Study by Children’s Hospital of Philadelphia (CHOP) Found Increased Off Label

September 20, 2012

On September 10, 2012, Science Daily reported that the Children's Hospital of Philadelphia (“CHOP”) had published a national study in the journal Health Services Research that showed over the last decade an increase in prescriptions written for powerful antipsychotic drugs to treat publicly insured children.The researchers found a 62 percent increase in the number of Medicaid-enrolled children ages 3 to 18 were taking antipsychotics drugs by 2007.Despite the FDA having not approved the drug for treating ADHD, prescription antipsychotic drugs use was particularly high for children with ADHD.In 2007, 65% of children prescribed antipsychotics were using the drugs "off-label," or without FDA safety and efficacy data to support their usage.

David M. Rubin, MD, MSCE, a senior author of the study, attending pediatrician, and co-director of CHOP's PolicyLab stated that "[i]f a child is prescribed an antipsychotic, it's important for doctors to inform parents and caregivers if the drug is being prescribed off-label, of potential side effects, and of counseling therapies that might be offered as an alternative to medication."Mr. Rubin was pleased that many of these drugs have been recognized as a priority for pediatric research by the National Institutes of Health.The increased off-label use of antipsychotics drugs raising many concerns in light of evidence linking antipsychotics with an increased risk of serious metabolic side effects in children, weight gain and diabetes.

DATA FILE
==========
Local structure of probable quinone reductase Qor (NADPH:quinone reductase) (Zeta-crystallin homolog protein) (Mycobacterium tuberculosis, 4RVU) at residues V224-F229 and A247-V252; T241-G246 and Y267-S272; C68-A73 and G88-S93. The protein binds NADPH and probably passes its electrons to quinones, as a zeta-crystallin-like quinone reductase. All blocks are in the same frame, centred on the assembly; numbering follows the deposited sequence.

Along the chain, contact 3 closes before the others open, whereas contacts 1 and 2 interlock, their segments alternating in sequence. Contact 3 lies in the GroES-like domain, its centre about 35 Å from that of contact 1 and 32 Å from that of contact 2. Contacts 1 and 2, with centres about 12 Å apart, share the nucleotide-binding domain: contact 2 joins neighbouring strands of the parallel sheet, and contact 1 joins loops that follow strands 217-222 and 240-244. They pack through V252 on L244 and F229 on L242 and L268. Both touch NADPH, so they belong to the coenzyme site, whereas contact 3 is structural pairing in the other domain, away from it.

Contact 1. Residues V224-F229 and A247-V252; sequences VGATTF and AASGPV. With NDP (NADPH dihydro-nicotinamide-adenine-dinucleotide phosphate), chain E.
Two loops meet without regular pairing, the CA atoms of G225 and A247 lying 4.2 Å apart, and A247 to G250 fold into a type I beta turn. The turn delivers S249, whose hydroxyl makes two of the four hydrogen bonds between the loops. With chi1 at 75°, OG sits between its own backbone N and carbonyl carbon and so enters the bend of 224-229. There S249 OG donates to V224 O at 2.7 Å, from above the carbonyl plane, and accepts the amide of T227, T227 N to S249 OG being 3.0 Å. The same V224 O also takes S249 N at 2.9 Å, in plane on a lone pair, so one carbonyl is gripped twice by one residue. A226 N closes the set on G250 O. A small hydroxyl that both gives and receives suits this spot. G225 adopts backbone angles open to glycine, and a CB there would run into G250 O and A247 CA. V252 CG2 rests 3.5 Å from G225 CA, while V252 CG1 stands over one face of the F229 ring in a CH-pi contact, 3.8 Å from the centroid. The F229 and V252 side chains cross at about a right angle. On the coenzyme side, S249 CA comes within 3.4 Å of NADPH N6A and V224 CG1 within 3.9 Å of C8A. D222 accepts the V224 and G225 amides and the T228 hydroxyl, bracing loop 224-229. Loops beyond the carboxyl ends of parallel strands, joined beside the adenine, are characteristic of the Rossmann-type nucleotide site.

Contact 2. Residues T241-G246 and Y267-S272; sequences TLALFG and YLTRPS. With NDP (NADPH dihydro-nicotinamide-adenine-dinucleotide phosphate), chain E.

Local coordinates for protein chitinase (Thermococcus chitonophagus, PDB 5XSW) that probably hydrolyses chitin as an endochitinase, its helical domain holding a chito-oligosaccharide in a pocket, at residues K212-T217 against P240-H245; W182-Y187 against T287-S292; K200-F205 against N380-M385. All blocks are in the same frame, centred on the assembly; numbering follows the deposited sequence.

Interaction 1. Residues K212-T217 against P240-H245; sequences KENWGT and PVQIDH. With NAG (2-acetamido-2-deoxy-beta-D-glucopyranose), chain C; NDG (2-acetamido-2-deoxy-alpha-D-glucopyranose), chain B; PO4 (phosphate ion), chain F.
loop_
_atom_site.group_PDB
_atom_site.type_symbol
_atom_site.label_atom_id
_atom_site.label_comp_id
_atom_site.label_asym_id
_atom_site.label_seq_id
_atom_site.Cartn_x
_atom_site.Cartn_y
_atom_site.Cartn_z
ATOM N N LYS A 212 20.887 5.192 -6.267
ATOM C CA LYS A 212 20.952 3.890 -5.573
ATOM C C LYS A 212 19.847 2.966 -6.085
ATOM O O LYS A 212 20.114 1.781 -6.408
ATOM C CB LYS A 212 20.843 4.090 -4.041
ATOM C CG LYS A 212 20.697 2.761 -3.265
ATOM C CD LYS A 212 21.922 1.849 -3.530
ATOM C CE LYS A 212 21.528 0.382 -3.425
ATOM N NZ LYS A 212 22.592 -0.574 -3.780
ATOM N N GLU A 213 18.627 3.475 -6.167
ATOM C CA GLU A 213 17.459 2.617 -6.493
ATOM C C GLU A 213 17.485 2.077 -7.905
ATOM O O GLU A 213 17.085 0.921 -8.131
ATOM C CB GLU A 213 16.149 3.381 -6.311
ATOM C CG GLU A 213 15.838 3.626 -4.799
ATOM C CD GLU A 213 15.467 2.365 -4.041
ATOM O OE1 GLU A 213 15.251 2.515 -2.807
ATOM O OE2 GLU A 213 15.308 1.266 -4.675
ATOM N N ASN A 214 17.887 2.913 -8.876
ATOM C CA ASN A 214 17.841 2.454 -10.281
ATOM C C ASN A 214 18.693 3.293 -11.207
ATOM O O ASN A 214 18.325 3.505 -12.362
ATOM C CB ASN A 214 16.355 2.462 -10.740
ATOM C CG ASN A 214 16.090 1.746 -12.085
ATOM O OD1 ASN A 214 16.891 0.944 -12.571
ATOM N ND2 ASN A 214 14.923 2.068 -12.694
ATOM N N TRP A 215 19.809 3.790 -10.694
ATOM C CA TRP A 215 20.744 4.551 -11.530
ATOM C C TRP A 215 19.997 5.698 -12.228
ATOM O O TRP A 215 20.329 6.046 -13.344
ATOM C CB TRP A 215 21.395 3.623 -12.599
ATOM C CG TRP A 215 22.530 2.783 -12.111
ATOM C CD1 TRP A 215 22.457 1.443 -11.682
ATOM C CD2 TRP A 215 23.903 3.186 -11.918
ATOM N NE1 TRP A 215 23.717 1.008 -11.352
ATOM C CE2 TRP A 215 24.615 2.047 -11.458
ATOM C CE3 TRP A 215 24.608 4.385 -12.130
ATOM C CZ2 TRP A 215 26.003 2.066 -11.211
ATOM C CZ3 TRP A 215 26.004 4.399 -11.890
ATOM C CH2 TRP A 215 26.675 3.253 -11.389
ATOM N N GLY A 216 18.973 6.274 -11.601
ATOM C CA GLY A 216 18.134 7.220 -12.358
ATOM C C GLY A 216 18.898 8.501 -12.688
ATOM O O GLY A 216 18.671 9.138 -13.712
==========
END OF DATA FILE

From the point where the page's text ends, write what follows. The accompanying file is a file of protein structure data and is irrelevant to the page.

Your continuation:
The researchers found that the 28% increase in the number of mental health diagnoses assigned to children does not entirely account for that the increased spike in antipsychotic prescriptions., The number of children prescribed antipsychotics has grown steadily particularly for children with public insurance.

For children using the antipsychotic drugs the most likely diagnoses are for schizophrenia, bipolar disorder and autism.However, these diagnoses did not make up the majority of antipsychotic drug users in the study.Children diagnosed with ADHD and those who were diagnosed with 3 or more concurrent mental health disorders made up the largest group of antipsychotics drug users.Moreover, 50% of children taking antipsychotics had a diagnosis of ADHD, while 14% had ADHD as their only diagnosis.